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It Shouldn't Hurt To Be a Child By John Patterson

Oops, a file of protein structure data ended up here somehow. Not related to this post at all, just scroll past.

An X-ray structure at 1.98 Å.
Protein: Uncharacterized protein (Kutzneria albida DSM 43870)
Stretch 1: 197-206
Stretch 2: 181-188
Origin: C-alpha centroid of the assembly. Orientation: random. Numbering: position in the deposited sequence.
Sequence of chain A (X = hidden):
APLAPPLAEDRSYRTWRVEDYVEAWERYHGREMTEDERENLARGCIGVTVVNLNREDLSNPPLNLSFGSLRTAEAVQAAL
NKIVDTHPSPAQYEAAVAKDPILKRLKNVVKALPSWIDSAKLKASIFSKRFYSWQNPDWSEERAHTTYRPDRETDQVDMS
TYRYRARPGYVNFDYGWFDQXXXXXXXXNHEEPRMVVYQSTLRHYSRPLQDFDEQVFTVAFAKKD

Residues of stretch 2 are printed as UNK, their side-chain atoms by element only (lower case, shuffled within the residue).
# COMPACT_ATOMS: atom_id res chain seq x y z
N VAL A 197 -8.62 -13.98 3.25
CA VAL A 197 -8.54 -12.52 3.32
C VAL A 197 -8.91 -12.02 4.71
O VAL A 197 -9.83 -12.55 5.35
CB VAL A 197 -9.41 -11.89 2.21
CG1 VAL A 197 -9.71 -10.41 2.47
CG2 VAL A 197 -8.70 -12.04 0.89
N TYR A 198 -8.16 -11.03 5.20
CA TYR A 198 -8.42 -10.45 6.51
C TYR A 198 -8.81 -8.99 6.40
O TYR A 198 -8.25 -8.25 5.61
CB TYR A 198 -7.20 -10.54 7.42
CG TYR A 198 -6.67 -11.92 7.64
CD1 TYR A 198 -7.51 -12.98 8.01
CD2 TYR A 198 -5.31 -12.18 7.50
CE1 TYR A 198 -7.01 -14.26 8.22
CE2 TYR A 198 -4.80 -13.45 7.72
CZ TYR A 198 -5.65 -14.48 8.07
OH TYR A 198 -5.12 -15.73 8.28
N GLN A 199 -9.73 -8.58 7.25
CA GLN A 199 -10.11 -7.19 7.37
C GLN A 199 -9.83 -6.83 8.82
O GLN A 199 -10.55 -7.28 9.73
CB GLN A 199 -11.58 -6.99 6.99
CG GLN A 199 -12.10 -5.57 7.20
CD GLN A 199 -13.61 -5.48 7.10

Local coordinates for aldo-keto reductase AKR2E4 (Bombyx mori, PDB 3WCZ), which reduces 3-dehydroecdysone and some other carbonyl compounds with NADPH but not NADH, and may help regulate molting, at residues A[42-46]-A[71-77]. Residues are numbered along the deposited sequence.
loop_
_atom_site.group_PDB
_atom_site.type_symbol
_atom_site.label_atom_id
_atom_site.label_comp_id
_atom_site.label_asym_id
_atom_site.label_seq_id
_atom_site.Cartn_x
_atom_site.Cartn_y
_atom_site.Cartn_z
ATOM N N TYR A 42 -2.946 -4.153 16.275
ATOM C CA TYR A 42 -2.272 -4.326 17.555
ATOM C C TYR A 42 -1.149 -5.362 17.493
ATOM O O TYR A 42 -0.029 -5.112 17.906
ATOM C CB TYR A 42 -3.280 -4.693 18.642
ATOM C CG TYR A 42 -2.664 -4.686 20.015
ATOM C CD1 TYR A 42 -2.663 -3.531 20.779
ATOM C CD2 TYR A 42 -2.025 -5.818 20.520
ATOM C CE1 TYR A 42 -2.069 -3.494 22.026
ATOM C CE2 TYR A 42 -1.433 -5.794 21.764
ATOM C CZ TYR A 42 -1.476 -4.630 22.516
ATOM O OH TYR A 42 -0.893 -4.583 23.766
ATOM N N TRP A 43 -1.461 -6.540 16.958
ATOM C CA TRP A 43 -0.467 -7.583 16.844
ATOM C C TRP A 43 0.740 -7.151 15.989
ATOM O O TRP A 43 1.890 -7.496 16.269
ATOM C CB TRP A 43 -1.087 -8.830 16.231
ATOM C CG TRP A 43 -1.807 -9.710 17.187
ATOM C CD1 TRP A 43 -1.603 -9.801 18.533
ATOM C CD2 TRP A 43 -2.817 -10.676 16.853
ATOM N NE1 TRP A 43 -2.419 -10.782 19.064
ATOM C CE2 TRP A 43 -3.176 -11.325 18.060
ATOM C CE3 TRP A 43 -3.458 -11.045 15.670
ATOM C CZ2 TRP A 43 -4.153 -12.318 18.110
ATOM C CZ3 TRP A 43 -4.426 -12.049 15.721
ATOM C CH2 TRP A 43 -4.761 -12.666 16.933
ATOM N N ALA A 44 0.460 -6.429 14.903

Leaders of organizations serving youth from throughout the United States gathered in Dallas last September for a national child abuse-prevention symposium that bore the theme "Securing the Future." Convened by the BSA with 14 co-sponsors, the symposium was the first of its kinds, bringing together representatives from schools, churches, and other youth-serving organizations. These delegates examined the ways child abuse affects children and families affiliated with their programs as well as how child abuse impacts the organizations and their leaderships. In his opening remarks, Chief Scout Executive Jere Ratcliffe said that the purpose of the symposium was "to provide us with the information we need so that when we return home to our responsibilities we will be better prepared to take steps to secure the future for those young people whose lives we influence..." He challenged participants to follow through on a three-step program: "First, we must take aggressive steps to ensure that our youth programs remain safe and secure for the children who participate. Second, we must prepare the children to protect themselves from those who would abuse them in the community. And last, we must find better ways to strengthen families so that every child may enjoy the benefits of a safe and secure home." In her keynote address, the Rev. M argaret Graham, associate rector of St. M argaret's Episcopal Church in Washington, D.C., pointed out the complexities of child abuse. She advocated the need for better role models for children and criticized the violence depicted on television as a contributing factor to child abuse. Ann Donnelly, executive director of the National Committee for Prevention of Child Abuse, also spoke at the opening session. She provided proven strategies for reducing child abuse by strengthening families, teaching parenting skills, and creating community-wide concern for the wellbeing of children. Report of a BS A-funded study David Finkelhor, co-director of the Family Research Laboratory at the University of New Hampshire, reported on the findings of a three-year study commissioned by the BSA to examine the effectiveness of child-abuse prevention programs. The study involved telephone interviews (with parental permission) of a nationally-representative sample of 2,000 children, 10 to 16 years of age, to determine if the children had been given any education pertaining to child-abuse prevention. Findings revealed that: